The Photograph is an enjoyable enough love story, and sweet enough to indulge in during a holiday dedicated to candy hearts.
TORONTO — Filmmaker Bill Condon survived the vampire-infested two-part finale of the Twilight franchise, provided American Idol reject Jennifer Hudson a chance for retribution with a supporting-actress Oscar with 2006's "Dreamgirls" and helped launch the ongoing revival of the movie musical as the screenwriter for 2002's "Chicago."
But Condon also is a biopic specialist, probing the lives of complicated men as they leave their mark on history. First came Ian McKellen as legendary '30s horror director James Whale in 1998's "Gods and Monsters" (which earned him Academy Award for his script). That was followed by 2004's "Kinsey," with Liam Neeson as the pioneering sex researcher Alfred Kinsey.
With this week's unveiling of "The Fifth Estate," the director makes it a trilogy with a name ripped from today's headlines—Julian Assange, the controversial founder of the Wikileaks whistleblower site, brought to life by Benedict Cumberbatch.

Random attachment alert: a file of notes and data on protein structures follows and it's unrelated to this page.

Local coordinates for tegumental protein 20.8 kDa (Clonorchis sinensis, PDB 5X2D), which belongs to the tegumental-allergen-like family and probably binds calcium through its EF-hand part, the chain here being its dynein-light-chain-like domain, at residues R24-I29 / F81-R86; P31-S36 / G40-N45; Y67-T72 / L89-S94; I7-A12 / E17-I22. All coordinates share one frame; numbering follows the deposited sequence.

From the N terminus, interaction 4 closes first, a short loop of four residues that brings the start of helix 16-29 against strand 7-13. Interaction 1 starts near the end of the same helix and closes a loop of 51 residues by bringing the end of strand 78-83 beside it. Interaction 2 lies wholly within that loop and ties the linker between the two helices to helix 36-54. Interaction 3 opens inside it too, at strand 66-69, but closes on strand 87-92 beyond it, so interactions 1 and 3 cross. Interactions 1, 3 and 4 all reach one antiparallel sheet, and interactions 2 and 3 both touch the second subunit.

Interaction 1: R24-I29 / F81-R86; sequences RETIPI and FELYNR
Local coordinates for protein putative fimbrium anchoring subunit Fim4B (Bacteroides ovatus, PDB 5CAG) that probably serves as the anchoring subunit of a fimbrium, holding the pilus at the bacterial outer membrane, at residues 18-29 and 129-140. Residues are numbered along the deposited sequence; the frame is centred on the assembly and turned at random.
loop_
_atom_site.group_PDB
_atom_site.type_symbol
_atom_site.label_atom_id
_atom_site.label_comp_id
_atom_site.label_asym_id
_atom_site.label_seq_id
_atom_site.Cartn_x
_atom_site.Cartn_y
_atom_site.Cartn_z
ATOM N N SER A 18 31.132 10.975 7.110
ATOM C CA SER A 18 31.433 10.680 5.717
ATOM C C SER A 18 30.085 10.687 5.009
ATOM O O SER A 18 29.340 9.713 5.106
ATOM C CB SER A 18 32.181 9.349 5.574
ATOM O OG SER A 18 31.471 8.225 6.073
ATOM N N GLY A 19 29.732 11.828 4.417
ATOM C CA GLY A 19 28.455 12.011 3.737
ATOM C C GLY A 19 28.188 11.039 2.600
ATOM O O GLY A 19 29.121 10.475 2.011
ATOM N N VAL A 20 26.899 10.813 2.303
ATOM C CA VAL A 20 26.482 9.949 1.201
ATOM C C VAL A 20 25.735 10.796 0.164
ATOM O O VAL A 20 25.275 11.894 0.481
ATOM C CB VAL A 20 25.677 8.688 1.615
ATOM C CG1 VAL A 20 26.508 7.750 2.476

Condon, 57, is currently busy with a stage revival of "Side Show," the 1997 cult Broadway musical about Daisy and Violet Hilton, conjoined twin sisters who were featured in the 1932 creep-out classic "Freaks." It opens at La Jolla Playhouse in November before moving to The John F. Kennedy Center for the Performing Arts in Washington, D.C., next year. However, he found time during the recent Toronto International Film Festival to discuss "The Fifth Estate," why he is drawn to fact-based stories and why he wanted to be part of the Twilight frenzy.
What did you get out of doing the Twilight movies?
It was a lot of fun. But the biggest thing to me was getting a taste of an interactive experience with an audience that is that dedicated. It was scary at the beginning but not once you get inside of it. It was fun to know that people cared that deeply and they were waiting on the other side.
There are so many movies this fall based on real-life stories, including "The Fifth Estate." You were kind of ahead of that trend. Why are you attracted to doing films based on reality?